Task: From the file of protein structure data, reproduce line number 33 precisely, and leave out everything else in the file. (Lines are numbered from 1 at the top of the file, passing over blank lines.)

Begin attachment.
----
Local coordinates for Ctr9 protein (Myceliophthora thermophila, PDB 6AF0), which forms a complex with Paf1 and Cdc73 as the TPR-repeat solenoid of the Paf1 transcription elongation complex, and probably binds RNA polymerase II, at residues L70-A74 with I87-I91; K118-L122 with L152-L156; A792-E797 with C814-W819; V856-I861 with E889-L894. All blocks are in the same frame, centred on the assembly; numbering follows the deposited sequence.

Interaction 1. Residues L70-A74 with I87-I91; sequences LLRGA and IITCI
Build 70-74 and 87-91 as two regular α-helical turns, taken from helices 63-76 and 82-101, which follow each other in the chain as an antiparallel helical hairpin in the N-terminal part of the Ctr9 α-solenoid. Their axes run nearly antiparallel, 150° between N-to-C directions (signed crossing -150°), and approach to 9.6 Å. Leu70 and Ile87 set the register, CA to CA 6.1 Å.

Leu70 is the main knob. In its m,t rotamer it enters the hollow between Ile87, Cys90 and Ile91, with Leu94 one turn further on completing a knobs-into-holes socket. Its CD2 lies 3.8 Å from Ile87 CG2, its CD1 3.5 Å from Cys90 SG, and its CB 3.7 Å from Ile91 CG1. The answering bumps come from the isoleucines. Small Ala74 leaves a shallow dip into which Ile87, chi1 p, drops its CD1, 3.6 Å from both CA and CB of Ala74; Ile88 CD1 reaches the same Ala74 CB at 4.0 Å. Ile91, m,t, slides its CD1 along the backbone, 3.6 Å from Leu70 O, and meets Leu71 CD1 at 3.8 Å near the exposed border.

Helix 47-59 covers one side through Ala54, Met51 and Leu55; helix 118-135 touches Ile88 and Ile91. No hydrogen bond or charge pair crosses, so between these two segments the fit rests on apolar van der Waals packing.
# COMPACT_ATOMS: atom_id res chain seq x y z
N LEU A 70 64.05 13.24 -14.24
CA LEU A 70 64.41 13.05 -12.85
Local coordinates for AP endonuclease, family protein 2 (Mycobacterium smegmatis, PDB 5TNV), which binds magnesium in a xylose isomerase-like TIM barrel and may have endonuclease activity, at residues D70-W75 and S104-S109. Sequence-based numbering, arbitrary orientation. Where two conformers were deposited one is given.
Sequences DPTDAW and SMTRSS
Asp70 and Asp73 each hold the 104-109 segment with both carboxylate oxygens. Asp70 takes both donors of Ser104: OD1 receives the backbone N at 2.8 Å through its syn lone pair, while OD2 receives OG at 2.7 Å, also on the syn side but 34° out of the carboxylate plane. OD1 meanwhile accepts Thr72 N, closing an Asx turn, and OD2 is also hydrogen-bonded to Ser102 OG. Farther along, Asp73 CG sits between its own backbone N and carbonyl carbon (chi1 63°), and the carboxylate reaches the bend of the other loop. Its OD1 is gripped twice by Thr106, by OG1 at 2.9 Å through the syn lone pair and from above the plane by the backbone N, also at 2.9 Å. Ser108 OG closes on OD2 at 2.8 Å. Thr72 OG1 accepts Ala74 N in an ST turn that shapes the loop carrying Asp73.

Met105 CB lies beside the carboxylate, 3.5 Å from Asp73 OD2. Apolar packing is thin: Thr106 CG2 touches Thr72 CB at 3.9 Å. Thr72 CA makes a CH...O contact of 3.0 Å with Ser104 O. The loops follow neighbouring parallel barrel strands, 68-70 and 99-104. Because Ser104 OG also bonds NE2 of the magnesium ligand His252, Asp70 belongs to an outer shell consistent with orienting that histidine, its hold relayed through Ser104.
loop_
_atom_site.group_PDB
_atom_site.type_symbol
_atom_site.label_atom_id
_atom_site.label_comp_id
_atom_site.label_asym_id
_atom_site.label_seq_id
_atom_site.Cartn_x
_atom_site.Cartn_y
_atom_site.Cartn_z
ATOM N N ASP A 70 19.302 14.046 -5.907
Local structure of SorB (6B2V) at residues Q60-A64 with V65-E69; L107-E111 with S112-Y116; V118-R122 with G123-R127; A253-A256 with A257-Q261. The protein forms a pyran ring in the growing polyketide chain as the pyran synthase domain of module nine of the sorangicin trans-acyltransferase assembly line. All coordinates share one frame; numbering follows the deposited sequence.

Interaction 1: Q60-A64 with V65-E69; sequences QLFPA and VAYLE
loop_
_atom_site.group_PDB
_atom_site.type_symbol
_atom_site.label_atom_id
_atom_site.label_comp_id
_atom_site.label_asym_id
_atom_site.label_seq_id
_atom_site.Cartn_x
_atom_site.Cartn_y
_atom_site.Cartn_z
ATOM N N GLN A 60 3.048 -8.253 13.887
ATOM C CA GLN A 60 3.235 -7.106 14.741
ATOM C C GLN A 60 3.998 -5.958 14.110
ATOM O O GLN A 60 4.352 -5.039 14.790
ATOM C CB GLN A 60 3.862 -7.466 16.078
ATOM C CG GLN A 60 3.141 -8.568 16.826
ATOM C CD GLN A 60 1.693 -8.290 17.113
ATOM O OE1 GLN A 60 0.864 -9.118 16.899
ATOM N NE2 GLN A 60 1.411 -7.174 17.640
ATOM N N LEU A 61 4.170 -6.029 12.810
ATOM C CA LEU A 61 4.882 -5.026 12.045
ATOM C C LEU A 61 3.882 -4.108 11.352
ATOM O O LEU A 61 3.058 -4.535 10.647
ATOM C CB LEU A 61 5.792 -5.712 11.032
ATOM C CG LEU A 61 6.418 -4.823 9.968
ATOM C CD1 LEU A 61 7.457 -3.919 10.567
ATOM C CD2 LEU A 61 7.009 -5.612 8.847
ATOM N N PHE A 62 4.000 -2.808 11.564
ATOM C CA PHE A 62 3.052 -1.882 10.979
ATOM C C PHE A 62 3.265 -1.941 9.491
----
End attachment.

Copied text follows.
_atom_site.Cartn_x